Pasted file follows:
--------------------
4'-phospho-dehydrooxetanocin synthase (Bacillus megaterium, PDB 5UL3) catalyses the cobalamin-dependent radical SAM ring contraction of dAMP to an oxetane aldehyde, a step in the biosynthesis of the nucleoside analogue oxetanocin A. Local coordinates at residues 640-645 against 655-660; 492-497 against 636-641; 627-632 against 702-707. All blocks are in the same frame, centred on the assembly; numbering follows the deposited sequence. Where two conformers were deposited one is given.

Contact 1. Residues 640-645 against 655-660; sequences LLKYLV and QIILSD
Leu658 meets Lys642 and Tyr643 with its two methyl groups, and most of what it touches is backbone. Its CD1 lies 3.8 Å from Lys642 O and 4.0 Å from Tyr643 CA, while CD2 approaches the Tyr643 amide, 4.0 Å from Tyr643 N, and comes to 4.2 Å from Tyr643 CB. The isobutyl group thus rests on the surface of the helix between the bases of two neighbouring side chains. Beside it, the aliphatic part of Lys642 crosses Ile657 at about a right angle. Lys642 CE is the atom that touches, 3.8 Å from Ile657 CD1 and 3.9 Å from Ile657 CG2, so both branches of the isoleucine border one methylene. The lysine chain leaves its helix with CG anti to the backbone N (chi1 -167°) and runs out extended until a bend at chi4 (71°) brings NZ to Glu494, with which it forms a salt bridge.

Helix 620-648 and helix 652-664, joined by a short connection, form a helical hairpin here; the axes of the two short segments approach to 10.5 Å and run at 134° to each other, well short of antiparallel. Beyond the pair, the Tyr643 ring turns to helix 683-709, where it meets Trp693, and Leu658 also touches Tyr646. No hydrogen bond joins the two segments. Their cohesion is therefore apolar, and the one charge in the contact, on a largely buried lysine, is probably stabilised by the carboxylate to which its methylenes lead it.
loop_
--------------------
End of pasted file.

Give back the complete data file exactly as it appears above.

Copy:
4'-phospho-dehydrooxetanocin synthase (Bacillus megaterium, PDB 5UL3) catalyses the cobalamin-dependent radical SAM ring contraction of dAMP to an oxetane aldehyde, a step in the biosynthesis of the nucleoside analogue oxetanocin A. Local coordinates at residues 640-645 against 655-660; 492-497 against 636-641; 627-632 against 702-707. All blocks are in the same frame, centred on the assembly; numbering follows the deposited sequence. Where two conformers were deposited one is given.

Contact 1. Residues 640-645 against 655-660; sequences LLKYLV and QIILSD
Leu658 meets Lys642 and Tyr643 with its two methyl groups, and most of what it touches is backbone. Its CD1 lies 3.8 Å from Lys642 O and 4.0 Å from Tyr643 CA, while CD2 approaches the Tyr643 amide, 4.0 Å from Tyr643 N, and comes to 4.2 Å from Tyr643 CB. The isobutyl group thus rests on the surface of the helix between the bases of two neighbouring side chains. Beside it, the aliphatic part of Lys642 crosses Ile657 at about a right angle. Lys642 CE is the atom that touches, 3.8 Å from Ile657 CD1 and 3.9 Å from Ile657 CG2, so both branches of the isoleucine border one methylene. The lysine chain leaves its helix with CG anti to the backbone N (chi1 -167°) and runs out extended until a bend at chi4 (71°) brings NZ to Glu494, with which it forms a salt bridge.

Helix 620-648 and helix 652-664, joined by a short connection, form a helical hairpin here; the axes of the two short segments approach to 10.5 Å and run at 134° to each other, well short of antiparallel. Beyond the pair, the Tyr643 ring turns to helix 683-709, where it meets Trp693, and Leu658 also touches Tyr646. No hydrogen bond joins the two segments. Their cohesion is therefore apolar, and the one charge in the contact, on a largely buried lysine, is probably stabilised by the carboxylate to which its methylenes lead it.
loop_